i am excited about this finals because more than some other matchups, it seems to hold potential to shape so many stories already in the process of being told.

At 5/31/2009 1:59 PM, Blogger Unknown said...

23 > 23.

Math bows to God, still.

At 5/31/2009 2:09 PM, Blogger Ben Heldt said...

The idea of being at sort of a weird crossroad of the past and future is right on. For a long time the single postulate of the league was that this was a Big Man's Game, after the stupid dominance of Mikan early on. From there you had the logical continuation of Mikan and the evolution of the game into Wilt, Russell, Kareem, etc; monoliths that we expected to prove our assumptions about basketball.

Post-Jordan there hasn't been a Big Man in that sense who dominated through largeness other than Shaq, and as his game has deteriorated no one has replaced him. I think you're totally right about Dwight. He both is and isn't a successor of Big Men in this league. He, of course, dominates through size, but his dominance often isn't an end in itself--it's first use is always to be a vital part of his system, to make Hedo and Shard and everyone else better.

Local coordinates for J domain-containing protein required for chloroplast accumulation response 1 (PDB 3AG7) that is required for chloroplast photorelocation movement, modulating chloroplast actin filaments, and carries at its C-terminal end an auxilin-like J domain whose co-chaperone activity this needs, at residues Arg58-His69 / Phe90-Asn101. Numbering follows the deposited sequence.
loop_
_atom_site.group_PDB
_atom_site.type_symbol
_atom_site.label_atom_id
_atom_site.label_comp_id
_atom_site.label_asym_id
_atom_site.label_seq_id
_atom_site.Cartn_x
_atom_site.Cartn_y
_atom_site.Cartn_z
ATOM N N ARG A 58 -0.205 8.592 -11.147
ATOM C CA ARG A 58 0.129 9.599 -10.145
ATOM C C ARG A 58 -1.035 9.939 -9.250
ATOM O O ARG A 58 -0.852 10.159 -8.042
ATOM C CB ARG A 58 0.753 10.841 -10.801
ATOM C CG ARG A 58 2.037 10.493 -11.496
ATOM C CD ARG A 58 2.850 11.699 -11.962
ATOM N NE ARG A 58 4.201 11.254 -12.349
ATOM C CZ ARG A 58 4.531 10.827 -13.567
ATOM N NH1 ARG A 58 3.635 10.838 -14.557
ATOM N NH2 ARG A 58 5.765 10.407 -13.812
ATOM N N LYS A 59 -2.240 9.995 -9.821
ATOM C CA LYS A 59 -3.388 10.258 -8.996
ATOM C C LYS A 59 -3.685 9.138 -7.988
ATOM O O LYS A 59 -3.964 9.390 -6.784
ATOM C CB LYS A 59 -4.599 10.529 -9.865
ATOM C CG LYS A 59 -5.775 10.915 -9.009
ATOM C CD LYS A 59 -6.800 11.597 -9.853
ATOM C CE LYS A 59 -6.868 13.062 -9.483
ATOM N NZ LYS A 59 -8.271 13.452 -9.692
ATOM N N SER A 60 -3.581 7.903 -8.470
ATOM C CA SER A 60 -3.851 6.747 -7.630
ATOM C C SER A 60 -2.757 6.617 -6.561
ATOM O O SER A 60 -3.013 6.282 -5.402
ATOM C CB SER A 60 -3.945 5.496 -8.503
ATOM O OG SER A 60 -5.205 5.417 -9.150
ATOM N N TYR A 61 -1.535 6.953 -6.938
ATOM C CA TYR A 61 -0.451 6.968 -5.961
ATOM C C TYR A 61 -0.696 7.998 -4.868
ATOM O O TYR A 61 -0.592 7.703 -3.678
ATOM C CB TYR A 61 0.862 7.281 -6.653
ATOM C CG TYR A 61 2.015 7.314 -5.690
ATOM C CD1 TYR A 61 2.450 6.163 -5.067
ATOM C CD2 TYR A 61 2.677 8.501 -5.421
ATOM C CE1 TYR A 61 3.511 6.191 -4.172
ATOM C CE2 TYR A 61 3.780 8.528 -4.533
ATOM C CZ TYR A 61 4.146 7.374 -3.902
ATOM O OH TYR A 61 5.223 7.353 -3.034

Kobe is as logical a result of Jordan as Wilt was of Mikan. He's completely invented by our new assumptions about the game, which is that the new dominance is a wing player ruining his enemies and finding solace in it.

At 5/31/2009 2:10 PM, Blogger Unknown said...

0ne of my favorite things about this site is the level of attention and the effort made to understand what our players mean in the grand context of the game. Your description of Kobe is once again amazing.
But Howard I disagree with.
He smiles alot, sure. But he also takes every opportunity to throw elbows after plays, and flail his arms around to smack people in the face.
The smile, far from being a guileless expression of glee from a big goofy kid, is actually a mask. Underneath it: Bill Laimbeer's snarling visage.

At 5/31/2009 2:11 PM, Anonymous Anonymous said...

West Coast Disneyland vs. East Coast Disneyworld

NBA Finals - Clash of Cartoon Characters

At 5/31/2009 2:28 PM, Blogger Trey said...